Background: The majority of poststroke individuals tend to exhibit reduced loading over the paretic lower extremity, leading to increased postural sway, and gait asymmetry predisposing to a higher number of falls. Compelled body weight shift (CBWS) therapy is an innovative method aimed to force body weight shift toward the paretic extremity. Proprioceptive training (PT) is another method that improves balance ability contributing to the increase in muscle activity. Both the CBWS and PT have been shown to improve the quality of life in stroke subjects.
Purpose: The aim of this study is to compare the effects of CBWS therapy and PT in improving balance, kinematic gait parameters, and muscle strength among acute stroke patients.
Methods: Thirty subjects were nonrandomly divided into two groups where both groups received routine physiotherapy for two weeks in addition to which the CBWS group incorporated a 15 mm platform placed under the unaffected extremity while the PT group included incorporated proprioceptive exercises on the ground and foam mat. Functional balance, functional mobility, videographic analysis of degrees of hip flexion, knee hyperextension, and ankle dorsiflexion along with gait speed and satiotemporal gait parameters were obtained.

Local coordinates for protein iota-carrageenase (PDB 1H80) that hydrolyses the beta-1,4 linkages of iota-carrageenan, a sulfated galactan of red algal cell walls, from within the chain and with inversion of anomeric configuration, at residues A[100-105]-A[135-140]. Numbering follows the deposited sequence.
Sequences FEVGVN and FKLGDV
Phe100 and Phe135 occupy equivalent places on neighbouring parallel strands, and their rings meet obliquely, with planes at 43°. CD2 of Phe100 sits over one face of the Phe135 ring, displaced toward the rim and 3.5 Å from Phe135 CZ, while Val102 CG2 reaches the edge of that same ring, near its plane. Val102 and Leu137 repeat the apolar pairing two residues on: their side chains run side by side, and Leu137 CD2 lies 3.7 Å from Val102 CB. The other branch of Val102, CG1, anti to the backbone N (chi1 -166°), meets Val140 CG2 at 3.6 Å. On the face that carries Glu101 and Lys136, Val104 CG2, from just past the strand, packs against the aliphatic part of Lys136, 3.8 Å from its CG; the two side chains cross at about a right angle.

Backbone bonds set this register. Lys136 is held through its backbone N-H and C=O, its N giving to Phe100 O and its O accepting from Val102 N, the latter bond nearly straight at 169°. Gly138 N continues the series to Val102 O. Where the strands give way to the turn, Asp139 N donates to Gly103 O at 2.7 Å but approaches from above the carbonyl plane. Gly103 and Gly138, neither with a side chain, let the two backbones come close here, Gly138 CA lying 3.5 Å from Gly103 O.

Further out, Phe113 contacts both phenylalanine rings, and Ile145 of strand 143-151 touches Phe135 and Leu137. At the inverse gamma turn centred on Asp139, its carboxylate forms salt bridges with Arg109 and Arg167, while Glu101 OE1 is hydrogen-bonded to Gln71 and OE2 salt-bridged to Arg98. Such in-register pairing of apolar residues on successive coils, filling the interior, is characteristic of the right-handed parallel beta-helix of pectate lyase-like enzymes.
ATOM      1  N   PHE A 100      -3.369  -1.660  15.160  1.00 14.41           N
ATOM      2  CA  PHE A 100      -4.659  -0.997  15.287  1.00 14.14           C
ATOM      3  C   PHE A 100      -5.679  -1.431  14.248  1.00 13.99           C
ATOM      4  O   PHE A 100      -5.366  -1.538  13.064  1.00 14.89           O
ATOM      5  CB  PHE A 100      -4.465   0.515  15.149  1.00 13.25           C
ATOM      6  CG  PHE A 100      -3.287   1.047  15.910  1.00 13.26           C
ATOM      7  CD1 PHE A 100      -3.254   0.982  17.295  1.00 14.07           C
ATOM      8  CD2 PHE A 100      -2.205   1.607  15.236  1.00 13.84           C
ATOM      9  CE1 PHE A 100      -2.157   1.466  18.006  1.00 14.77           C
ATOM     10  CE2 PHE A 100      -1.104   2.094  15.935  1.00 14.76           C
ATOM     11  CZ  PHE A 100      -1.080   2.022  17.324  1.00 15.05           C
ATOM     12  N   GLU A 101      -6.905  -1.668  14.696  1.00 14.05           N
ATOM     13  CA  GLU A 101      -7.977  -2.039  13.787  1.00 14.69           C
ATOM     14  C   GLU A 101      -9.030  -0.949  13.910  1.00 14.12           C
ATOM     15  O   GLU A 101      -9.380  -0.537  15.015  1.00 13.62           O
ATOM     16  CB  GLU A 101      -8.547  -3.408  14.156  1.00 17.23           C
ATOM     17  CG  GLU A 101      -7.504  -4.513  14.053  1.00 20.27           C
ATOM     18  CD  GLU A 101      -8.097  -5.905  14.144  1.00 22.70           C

Results: The pre-post analysis within both groups revealed statistically significant improvement in all parameters except for the kinematic parameters of gait. However, no statistically significant difference was observed between the CBWS and PT groups.
Conclusion: CBWS can be used as an alternative to PT in the rehabilitation of stroke patients concerning balance and gait. CBWS provided during active treatment sessions results as effective as those seen as a result of all-day therapy.
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